Memoirs of the Most Renowned James Graham, Marquis of Montrose

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A. Constable, 1819 - Scotland - 530 pages

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Page 499 - My case, and read the reason why I can love thee no more. The golden laws of love shall be Upon this pillar hung, — A simple heart, a single eye, A true and constant tongue ; Let no man for more love pretend Than he has hearts in store ; True love begun shall never end ; Love one and love no more. Then shall thy heart be set by mine, But in far different case ; For mine was true, so was not thine, But lookt like Janus
Page 127 - Whether these things will gain credit abroad, or with after ages, I cannot pretend to say ; but I am certain that this narration is taken from the best information and the most credible evidence. And truly I have often heard those who were esteemed the most experienced officers, not in Britain only, but in France and Germany, prefer this march of Montrose to his most celebrated victories.
Page 476 - Parliaments, and the liberties of the kingdoms, and to preserve and defend the King's Majesty's person and authority, in the preservation and defence of the true religion and liberties of the kingdoms, that the world may bear witness with our consciences of our loyalty, and that we have no thoughts or intentions to diminish His Majesty's just power and greatness.
Page 504 - Let them bestow on every airth a limb, Then open all my veins that I may swim To Thee, my Maker, in that crimson lake ; Then place my parboiled head upon a stake, Scatter my ashes, strew them in the air.
Page 501 - That I shall love no more. And when all gallants ride about These monuments to view, Whereon is written, in and out, Thou traitorous and untrue ; Then in a passion they shall pause, And thus say, sighing sore, " Alas ! he had too just a cause Never to love thee more." And when that tracing goddess Fame From east to west shall flee, She shall record it, to thy shame, How thou hast loved me ; And how in odds our love was such As few have been before ; Thou loved too many, and I too much, So I can love...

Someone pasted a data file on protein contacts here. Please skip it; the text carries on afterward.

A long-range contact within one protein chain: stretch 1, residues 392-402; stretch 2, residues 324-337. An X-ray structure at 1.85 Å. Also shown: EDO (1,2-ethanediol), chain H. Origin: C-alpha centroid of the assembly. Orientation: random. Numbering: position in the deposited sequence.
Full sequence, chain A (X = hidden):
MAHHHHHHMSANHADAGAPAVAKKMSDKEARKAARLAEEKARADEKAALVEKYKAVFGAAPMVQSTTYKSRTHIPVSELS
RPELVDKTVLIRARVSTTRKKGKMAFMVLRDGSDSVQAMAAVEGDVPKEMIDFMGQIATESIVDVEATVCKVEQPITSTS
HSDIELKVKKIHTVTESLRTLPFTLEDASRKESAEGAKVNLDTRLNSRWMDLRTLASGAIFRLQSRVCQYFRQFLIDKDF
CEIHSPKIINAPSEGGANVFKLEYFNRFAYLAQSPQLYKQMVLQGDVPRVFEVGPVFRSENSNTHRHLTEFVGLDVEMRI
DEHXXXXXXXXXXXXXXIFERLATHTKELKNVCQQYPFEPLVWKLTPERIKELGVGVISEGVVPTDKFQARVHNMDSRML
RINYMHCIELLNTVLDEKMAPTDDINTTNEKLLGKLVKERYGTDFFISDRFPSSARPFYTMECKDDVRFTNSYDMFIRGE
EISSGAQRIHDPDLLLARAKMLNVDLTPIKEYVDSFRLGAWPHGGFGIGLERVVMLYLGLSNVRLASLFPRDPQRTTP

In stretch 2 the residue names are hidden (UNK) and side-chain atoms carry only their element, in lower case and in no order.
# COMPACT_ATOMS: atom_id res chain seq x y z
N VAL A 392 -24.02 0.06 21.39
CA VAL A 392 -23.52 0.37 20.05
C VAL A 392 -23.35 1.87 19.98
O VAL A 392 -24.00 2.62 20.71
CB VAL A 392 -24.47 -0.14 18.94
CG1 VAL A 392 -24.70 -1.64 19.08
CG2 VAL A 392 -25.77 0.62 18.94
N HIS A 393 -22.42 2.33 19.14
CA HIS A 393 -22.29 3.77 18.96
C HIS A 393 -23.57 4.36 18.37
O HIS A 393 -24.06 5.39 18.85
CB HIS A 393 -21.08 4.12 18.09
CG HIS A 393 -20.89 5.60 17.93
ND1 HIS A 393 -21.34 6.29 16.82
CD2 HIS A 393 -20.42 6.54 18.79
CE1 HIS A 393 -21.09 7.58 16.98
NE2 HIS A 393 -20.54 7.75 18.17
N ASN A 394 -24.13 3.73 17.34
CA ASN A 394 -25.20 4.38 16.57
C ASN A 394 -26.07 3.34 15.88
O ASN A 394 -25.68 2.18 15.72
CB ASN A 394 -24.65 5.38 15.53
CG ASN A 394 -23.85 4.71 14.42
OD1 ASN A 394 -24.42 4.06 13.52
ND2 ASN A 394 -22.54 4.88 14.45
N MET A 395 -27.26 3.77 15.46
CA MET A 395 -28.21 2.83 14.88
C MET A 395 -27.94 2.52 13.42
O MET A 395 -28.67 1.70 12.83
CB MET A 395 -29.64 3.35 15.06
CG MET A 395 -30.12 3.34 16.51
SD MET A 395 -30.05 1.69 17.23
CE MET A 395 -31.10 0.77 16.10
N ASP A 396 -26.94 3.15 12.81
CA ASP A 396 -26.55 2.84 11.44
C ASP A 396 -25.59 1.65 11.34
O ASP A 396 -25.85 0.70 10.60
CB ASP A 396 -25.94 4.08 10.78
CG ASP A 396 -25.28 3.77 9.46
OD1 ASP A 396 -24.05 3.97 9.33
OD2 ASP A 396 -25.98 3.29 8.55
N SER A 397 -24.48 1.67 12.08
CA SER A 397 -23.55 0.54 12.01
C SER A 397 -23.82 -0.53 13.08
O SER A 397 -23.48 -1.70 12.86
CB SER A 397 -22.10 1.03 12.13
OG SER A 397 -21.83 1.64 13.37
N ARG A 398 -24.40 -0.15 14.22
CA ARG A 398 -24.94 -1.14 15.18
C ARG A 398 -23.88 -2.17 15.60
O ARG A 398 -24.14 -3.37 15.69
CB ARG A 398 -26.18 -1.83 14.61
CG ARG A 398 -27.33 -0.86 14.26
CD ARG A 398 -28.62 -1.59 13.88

Page 435 - Ker, for the reasons and manner of my coming to this army ; as also, what my treatment hath been since I came, and my resolutions upon my whole business. This shall, therefore, only give you positive commands, and tell you real truths, leaving the why of all to this bearer.
Page 452 - ... to give the least impediment to your " proceedings, we think fit to let you know, that as we conceive that your " preparations have been one effectual motive, that has induced them to make " the said address to us ; so your vigorous proceeding will be a good means " to bring them to such moderation in the said treaty as probably may " produce an agreement, and a present union of that whole nation in our
Page 495 - Great, good, and just ! could I but rate My griefs, and thy too rigid fate ; I'd weep the world to such a strain, As it should deluge once again ; " But since thy loud-tongued blood demands supplies, More from Briareus' hands than Argus' eyes ; I'll sing thy obsequies with trumpet sounds, And write thy epitaph with blood and wounds.
Page 499 - Which way to scale the wall; Nor balls of wildfire love consume The shrine which I adore; For if such smoke about thee fume, I'll never love thee more.
Page 498 - I'll sing and laugh at thy neglect, And never love thee more. But if thou will be constant then, And faithful of thy word. I'll make thee glorious by my pen, And famous by my sword. I'll serve thee in such noble ways Was never heard before ; I'll crown and deck thee all with bays, And love thee evermore.

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